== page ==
I’ve been making art in one form or another my entire life, but I never believed that a career in the arts was possible. I grew up without any South Asian role models in the arts coupled with familial and cultural pressures to pursue a career in medicine (Be a doctor! Be a doctor!).
But after getting degrees I wasn’t interested in, working jobs I wasn’t inspired by, and having a child AND a mid-life crisis pretty much simultaneously, it was time to re-evaluate.
Having my son, Safa, is what finally kick started my art career. Motherhood made me think about the kind of role model I wanted to be. How could I tell Safa to dream big or to follow his dreams if I wasn’t doing it myself?
Taking the leap
Having a child is a huge decision. Having a child in city world-renowned for its skyrocketing unaffordability is an even bigger decision. As my extended maternity leave came to an end in October 2016, my husband and I decided that since he earned more, I would stay at home with our son and take this time to fully pursue my art career.
Living off of one income wasn’t an easy decision to make, even though we had savings and no debt. We compared the loss of my monthly income to the cost of monthly childcare, as well as my husband’s monthly income to our monthly expenses.
After looking at the different areas in our lives where we could cut back and save money, we decided it would be feasible to move forward with our plan. It was scary, but I knew I couldn’t squander this opportunity so I committed 100%.
Investing in myself
I never understood the importance of investing in myself financially until I joined Thrive Art Studio in May 2016. Thrive is run by female artists Jamie Smith and Tara Galuska, and exists to support female artists at all stages of their careers by providing opportunities, resources and community for a monthly fee.
Thrive brought me out of isolation and increased my confidence tenfold, but more than that, it taught me how to value myself and my work.
Through Thrive, I found my art consultant, Pennylane Shen, whose knowledge, expertise, and guidance has transformed my art practice. I got clearer with my goals, more strategic about how to achieve them, and more comfortable with charging for my work. Although it can sometimes be hard to justify extra costs when you run a small business, investing in yourself is absolutely worth it.
Doing the work
Thrive’s motto is “Do The Work”. I work on my craft every day. I’ve gotten better, faster, and more confident. As a result, my mind is constantly filled with ideas. Sometimes they work, sometimes they don’t, but I’m no longer afraid of failing. Every failure is an opportunity for growth.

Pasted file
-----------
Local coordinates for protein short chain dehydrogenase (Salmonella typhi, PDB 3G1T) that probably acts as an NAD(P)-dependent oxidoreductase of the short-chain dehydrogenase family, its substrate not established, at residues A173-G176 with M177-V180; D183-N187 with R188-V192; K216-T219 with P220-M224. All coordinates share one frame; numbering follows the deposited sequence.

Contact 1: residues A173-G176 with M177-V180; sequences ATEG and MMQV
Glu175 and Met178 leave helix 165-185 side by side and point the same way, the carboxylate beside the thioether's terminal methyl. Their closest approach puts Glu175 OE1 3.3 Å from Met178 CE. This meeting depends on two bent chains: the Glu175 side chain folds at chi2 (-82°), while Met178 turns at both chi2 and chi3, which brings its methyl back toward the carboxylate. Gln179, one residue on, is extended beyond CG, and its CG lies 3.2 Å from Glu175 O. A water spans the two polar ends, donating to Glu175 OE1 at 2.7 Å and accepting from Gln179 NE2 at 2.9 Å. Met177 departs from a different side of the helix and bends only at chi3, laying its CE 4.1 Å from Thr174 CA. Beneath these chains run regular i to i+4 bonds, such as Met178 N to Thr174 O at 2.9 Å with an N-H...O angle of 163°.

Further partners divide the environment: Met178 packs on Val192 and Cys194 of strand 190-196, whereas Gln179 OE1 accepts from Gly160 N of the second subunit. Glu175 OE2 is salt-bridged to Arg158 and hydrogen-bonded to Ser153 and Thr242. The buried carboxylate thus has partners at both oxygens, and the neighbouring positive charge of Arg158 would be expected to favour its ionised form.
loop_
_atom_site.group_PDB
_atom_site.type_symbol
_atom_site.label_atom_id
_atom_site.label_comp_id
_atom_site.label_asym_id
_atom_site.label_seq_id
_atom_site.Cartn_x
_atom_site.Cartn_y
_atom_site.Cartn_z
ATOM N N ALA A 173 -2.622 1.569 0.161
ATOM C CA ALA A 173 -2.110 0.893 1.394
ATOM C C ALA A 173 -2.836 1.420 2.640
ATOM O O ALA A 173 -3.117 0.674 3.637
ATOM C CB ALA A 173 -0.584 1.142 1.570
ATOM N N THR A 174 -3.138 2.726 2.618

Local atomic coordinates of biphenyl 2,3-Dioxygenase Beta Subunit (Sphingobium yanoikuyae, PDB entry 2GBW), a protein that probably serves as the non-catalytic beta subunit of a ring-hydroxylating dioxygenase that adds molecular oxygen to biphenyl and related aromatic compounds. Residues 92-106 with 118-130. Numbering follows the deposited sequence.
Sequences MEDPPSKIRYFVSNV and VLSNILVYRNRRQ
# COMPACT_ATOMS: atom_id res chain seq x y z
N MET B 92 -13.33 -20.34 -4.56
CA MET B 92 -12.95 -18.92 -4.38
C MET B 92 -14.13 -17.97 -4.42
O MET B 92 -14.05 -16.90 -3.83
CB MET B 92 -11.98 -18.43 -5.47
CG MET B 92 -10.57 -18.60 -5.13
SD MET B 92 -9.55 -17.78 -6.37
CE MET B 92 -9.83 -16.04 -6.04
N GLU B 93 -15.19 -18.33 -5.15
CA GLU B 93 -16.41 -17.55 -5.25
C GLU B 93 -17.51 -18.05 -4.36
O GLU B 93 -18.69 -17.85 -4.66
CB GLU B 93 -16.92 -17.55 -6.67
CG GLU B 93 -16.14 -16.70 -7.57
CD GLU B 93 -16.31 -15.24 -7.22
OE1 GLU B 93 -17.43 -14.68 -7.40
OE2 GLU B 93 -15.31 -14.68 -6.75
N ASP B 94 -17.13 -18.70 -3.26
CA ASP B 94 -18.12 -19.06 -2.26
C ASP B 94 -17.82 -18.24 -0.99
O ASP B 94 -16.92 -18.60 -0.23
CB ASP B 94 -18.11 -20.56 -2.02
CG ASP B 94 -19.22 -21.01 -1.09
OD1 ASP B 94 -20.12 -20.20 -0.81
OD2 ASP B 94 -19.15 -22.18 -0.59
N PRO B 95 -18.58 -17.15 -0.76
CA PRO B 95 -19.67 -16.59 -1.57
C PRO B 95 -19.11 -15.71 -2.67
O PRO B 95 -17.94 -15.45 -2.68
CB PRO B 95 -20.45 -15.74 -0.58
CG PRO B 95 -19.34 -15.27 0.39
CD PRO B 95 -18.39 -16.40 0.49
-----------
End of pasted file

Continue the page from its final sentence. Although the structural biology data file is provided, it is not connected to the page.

And speaking of opportunities, I quickly realized that I had to create my own so I’m constantly seeking out and applying to things, as well as saying yes to things that scare me like the 60’ wall I painted for Vancouver Mural Festival last year.
Running a small business requires dedication, hard work, and perseverance. I wear multiple hats from administrator to marketer to researcher, and so on. I have no work/life balance as it feels like I work 24/7, but I love it and I’m so grateful I get to make art for a living. I’m also incredibly grateful for my husband’s unconditional support.
Balancing the budget
Since I no longer have a steady paycheck, I’ve had to make sacrifices. Staying at home full-time with our son saves us a ton of money on monthly childcare, but I’m not going to lie, it’s really challenging balancing motherhood with a full-time art career, especially with no family support here. I’ve come to realize that you can have it all, but just not all at once.
We’re renters. Although we don’t love our building, our place is affordable (less than 30% of my husband’s income), and situated in an incredibly convenient and beautiful neighborhood.
I’ve also cut my spending way back in all areas of life and am living by the mantra of “less is more”. My one indulgence though is buying art; I never feel guilty spending money on art and supporting other artists. However, I’ve recently started doing art trades, which is a great way to save money and build out your art collection.
Learning along the way
Because my art practice and Safa keep me so busy, I don’t have time for much else, so I’m very careful about how I spend my time. I have a choice to surround myself with positive people and I consciously make that choice everyday. It helps that I belong to a women’s art studio, which values collaboration over competition.
I’ve also seen the impact of being of kind to others. Kindness begets kindness. It’s brought me opportunities that have been instrumental in building my art career and I pay it forward as often as I can. As artists, it’s important to remember that the art world is small and reputation is everything.